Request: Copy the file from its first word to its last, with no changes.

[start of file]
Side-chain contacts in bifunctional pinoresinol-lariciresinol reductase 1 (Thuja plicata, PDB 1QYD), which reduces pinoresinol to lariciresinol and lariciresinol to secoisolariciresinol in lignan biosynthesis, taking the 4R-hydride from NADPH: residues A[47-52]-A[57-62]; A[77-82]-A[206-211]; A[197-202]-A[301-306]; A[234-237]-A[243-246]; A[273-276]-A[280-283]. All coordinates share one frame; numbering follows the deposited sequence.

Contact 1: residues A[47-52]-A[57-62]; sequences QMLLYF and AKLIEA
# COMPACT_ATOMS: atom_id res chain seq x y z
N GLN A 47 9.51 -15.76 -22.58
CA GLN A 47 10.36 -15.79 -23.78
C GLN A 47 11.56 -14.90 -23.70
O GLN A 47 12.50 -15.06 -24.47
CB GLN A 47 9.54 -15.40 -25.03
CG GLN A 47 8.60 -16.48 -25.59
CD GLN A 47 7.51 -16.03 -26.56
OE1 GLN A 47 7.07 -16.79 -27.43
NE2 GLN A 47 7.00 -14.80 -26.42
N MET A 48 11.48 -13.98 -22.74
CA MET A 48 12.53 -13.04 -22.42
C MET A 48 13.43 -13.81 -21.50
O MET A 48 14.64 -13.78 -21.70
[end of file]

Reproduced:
Side-chain contacts in bifunctional pinoresinol-lariciresinol reductase 1 (Thuja plicata, PDB 1QYD), which reduces pinoresinol to lariciresinol and lariciresinol to secoisolariciresinol in lignan biosynthesis, taking the 4R-hydride from NADPH: residues A[47-52]-A[57-62]; A[77-82]-A[206-211]; A[197-202]-A[301-306]; A[234-237]-A[243-246]; A[273-276]-A[280-283]. All coordinates share one frame; numbering follows the deposited sequence.

Contact 1: residues A[47-52]-A[57-62]; sequences QMLLYF and AKLIEA
# COMPACT_ATOMS: atom_id res chain seq x y z
N GLN A 47 9.51 -15.76 -22.58
CA GLN A 47 10.36 -15.79 -23.78
C GLN A 47 11.56 -14.90 -23.70
O GLN A 47 12.50 -15.06 -24.47
CB GLN A 47 9.54 -15.40 -25.03
CG GLN A 47 8.60 -16.48 -25.59
CD GLN A 47 7.51 -16.03 -26.56
OE1 GLN A 47 7.07 -16.79 -27.43
NE2 GLN A 47 7.00 -14.80 -26.42
N MET A 48 11.48 -13.98 -22.74
CA MET A 48 12.53 -13.04 -22.42
C MET A 48 13.43 -13.81 -21.50
O MET A 48 14.64 -13.78 -21.70